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Senior Writer

5 examples of security theater and how to spot them

May 27, 20207 mins

Is your organization guilty of any of these security measures that don't really do much to protect data or systems?

Security theater. Cargo cult security. Pick your favorite metaphor. They both mean the same thing–hand-wavey “OH MY GOD WE’VE GOT TO DO SOMETHING” even if the something in question does nothing to improve security, costs insane amounts of money, and wastes everyone’s time and energy.

Bruce Schneier, the well-known security expert, coined the term “security theater“.  His inspiration? The US Transportation Security Administration (TSA). Wasting billions of dollars a year on pointless and invasive airport screening post-9/11 satisfied our emotional need to do something but did not, and does not, make us any safer.

Likewise, cargo cult security is more common in cybersecurity than you might think. The Polynesian cargo cults were newly discovered South Pacific tribes who were so awed by airplanes, and the Western food that arrived in said aircraft, that they built life-sized model airplanes out of sticks, thinking doing so would bring more food. Are you so much smarter? Maybe not. Today technology is so advanced that we are all cargo cultists in one way or another. Going through the motions without understanding the “why” creeps quickly into cargo cult territory.

Finding and eliminating security theater and cargo cult security in your organization can be the difference between preventing a business-destroying data breach and staying afloat until the pandemic is over. Here are some dramatis personae to look for in your security budget.

Bad security awareness training

Done well, security awareness training can help make your organization more secure. Done badly, it’s a waste of everyone’s time that can make employees dismissive of security concerns.

New employee? Better get a coffee so you don’t fall asleep during that mandatory hour-long security awareness video that has the same potency as an elephant tranquilizer. But hey, we gotta tick the “security awareness” box, right? We’ve done our due diligence. We’ve complied with the requirement to scold our new employees into being more security aware.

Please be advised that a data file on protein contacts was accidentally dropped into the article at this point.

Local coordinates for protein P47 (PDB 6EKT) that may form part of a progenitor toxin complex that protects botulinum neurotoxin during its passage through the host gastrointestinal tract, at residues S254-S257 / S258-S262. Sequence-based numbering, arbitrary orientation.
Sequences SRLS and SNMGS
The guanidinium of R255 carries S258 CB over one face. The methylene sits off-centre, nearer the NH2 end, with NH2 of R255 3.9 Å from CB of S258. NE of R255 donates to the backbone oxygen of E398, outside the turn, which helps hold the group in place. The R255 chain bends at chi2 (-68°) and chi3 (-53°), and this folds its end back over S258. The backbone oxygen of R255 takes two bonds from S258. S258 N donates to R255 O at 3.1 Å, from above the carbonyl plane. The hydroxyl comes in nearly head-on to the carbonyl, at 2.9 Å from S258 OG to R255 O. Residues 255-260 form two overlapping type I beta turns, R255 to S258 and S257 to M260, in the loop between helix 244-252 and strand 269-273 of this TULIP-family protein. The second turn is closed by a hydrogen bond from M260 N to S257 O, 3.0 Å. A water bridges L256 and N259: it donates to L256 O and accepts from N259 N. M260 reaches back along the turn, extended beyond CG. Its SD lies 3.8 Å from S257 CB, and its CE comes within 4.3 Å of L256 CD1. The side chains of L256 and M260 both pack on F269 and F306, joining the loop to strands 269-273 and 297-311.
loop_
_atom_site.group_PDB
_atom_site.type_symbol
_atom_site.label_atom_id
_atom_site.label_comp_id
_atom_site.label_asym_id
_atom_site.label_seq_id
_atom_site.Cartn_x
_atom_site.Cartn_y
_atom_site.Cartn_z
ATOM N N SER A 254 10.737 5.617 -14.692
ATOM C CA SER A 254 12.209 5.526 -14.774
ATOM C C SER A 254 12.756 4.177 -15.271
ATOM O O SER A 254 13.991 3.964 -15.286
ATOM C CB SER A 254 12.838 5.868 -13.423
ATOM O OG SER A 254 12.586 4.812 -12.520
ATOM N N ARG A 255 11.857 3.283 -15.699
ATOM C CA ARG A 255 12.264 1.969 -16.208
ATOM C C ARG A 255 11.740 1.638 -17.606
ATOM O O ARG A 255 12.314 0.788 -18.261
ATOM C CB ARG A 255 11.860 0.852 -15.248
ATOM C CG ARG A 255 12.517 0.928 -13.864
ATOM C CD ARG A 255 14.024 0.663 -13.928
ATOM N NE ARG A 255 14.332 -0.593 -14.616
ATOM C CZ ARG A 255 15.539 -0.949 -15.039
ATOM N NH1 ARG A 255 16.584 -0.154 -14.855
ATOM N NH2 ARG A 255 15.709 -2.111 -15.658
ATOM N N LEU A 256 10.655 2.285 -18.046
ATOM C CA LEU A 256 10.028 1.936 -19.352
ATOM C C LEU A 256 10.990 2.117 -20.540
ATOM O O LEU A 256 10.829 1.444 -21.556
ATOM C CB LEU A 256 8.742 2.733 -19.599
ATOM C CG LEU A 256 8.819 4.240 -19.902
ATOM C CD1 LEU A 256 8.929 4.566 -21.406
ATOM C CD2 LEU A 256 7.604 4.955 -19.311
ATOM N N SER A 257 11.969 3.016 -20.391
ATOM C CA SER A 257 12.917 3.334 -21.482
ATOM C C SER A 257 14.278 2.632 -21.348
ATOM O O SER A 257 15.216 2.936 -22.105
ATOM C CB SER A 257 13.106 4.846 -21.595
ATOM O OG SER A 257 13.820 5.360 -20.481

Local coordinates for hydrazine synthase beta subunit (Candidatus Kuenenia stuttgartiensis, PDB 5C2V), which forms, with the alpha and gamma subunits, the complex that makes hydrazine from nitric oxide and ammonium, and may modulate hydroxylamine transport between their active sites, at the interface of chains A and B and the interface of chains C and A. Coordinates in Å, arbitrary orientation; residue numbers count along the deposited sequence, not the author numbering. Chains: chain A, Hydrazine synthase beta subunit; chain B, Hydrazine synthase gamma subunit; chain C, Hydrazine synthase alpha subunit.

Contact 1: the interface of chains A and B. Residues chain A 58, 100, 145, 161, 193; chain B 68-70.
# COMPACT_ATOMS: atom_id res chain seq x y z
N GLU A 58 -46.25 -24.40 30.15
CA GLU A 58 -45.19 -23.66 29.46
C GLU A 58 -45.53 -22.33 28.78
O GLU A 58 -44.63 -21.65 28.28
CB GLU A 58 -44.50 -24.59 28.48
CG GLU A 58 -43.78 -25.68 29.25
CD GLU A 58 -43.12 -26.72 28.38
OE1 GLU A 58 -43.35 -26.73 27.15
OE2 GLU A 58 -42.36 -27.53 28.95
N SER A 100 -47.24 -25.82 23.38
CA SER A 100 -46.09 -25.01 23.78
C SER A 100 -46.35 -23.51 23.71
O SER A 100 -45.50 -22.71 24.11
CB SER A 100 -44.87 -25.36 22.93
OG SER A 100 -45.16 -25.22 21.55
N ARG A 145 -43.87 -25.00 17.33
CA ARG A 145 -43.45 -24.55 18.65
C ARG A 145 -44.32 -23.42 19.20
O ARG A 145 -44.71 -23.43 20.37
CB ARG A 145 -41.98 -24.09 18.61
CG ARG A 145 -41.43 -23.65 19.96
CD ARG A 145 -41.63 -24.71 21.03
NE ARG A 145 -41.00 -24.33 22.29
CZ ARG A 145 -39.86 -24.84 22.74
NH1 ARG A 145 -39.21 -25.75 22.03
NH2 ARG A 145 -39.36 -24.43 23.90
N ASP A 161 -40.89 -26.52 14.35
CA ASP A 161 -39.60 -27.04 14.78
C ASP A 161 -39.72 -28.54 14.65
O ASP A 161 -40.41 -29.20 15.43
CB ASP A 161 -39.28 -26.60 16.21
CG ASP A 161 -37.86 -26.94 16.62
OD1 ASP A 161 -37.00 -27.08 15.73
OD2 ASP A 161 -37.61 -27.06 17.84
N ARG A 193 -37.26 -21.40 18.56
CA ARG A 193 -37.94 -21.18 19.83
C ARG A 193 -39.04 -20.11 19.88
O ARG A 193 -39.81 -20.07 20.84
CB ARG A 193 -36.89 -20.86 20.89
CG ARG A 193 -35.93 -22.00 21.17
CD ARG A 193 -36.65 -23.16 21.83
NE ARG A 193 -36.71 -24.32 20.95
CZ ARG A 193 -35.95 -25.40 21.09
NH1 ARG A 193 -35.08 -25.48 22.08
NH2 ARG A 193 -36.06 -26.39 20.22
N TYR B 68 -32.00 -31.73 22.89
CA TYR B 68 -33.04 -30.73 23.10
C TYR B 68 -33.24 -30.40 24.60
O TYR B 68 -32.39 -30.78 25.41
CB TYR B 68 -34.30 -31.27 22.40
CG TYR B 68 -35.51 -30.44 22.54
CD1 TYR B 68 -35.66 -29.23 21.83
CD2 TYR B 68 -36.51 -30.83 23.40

Security and compliance are not the same thing. Perfectly compliant businesses are breached all the time. Yes, security awareness for non-technical employees matters. It matters a lot. But if you don’t invest the resources into security awareness training that gets and keeps people’s attention, your ROI is going to be zero, and possibly a negative number. As in a complete waste.

Complex passwords no one can remember

Let’s end the password Kabuki theater, shall we?

Forcing employees to use a complex password with special characters in it means everyone is just going to add an exclamation point at the end of their existing password. This is why your accounts payable clerk has a yellow sticky note on their cubicle wall with their password on it. They just want to get their job done, and you’re making it harder for them with no discernible improvement to security.

Passwords need to be easy for people to remember and hard for computers to guess, not the other way around. Even NIST agrees:

“Highly complex memorized secrets introduce a new potential vulnerability: They are less likely to be memorable, and it is more likely that they will be written down or stored electronically in an unsafe manner. While these practices are not necessarily vulnerable, statistically some methods of recording such secrets will be. This is an additional motivation not to require excessively long or complex memorized secrets.”

NIST also encourages a move to passphrases up to 64 characters long. Passphrases, such as those generated by diceware, are easier to memorize and can offer as much or more entropy as as shorter, but harder to memorize, password like “*%&*^%&yuiyiu*&%&*”. NIST also calls for an end to mandatory 90-day password rotation unless there’s evidence the password has been compromised.